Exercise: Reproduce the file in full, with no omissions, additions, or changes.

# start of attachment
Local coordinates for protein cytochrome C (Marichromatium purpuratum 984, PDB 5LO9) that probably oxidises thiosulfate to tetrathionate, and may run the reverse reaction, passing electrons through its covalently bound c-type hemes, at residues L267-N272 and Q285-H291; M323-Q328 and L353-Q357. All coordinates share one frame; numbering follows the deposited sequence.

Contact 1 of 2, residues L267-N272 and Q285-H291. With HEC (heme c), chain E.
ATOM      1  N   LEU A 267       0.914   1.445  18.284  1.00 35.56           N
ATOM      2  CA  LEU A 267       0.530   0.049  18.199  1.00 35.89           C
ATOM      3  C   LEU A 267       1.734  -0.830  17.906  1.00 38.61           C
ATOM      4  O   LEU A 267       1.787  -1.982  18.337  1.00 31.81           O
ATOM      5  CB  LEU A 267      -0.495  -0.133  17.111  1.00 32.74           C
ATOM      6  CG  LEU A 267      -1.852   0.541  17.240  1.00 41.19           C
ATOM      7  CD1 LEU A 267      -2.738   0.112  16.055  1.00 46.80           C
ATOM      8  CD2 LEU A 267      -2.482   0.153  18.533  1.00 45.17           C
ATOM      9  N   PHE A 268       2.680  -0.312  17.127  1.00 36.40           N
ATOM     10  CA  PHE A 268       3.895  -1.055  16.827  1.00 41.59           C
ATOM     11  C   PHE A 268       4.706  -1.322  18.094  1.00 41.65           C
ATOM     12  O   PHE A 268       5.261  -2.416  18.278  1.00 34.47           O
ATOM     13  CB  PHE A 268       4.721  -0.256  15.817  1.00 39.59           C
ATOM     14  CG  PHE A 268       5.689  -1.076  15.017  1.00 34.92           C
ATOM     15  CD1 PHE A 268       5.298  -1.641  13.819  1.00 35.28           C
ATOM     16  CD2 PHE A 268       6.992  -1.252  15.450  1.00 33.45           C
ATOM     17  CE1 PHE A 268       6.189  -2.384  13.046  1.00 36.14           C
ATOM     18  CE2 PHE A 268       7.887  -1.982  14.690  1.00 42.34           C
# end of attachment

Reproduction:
Local coordinates for protein cytochrome C (Marichromatium purpuratum 984, PDB 5LO9) that probably oxidises thiosulfate to tetrathionate, and may run the reverse reaction, passing electrons through its covalently bound c-type hemes, at residues L267-N272 and Q285-H291; M323-Q328 and L353-Q357. All coordinates share one frame; numbering follows the deposited sequence.

Contact 1 of 2, residues L267-N272 and Q285-H291. With HEC (heme c), chain E.
ATOM      1  N   LEU A 267       0.914   1.445  18.284  1.00 35.56           N
ATOM      2  CA  LEU A 267       0.530   0.049  18.199  1.00 35.89           C
ATOM      3  C   LEU A 267       1.734  -0.830  17.906  1.00 38.61           C
ATOM      4  O   LEU A 267       1.787  -1.982  18.337  1.00 31.81           O
ATOM      5  CB  LEU A 267      -0.495  -0.133  17.111  1.00 32.74           C
ATOM      6  CG  LEU A 267      -1.852   0.541  17.240  1.00 41.19           C
ATOM      7  CD1 LEU A 267      -2.738   0.112  16.055  1.00 46.80           C
ATOM      8  CD2 LEU A 267      -2.482   0.153  18.533  1.00 45.17           C
ATOM      9  N   PHE A 268       2.680  -0.312  17.127  1.00 36.40           N
ATOM     10  CA  PHE A 268       3.895  -1.055  16.827  1.00 41.59           C
ATOM     11  C   PHE A 268       4.706  -1.322  18.094  1.00 41.65           C
ATOM     12  O   PHE A 268       5.261  -2.416  18.278  1.00 34.47           O
ATOM     13  CB  PHE A 268       4.721  -0.256  15.817  1.00 39.59           C
ATOM     14  CG  PHE A 268       5.689  -1.076  15.017  1.00 34.92           C
ATOM     15  CD1 PHE A 268       5.298  -1.641  13.819  1.00 35.28           C
ATOM     16  CD2 PHE A 268       6.992  -1.252  15.450  1.00 33.45           C
ATOM     17  CE1 PHE A 268       6.189  -2.384  13.046  1.00 36.14           C
ATOM     18  CE2 PHE A 268       7.887  -1.982  14.690  1.00 42.34           C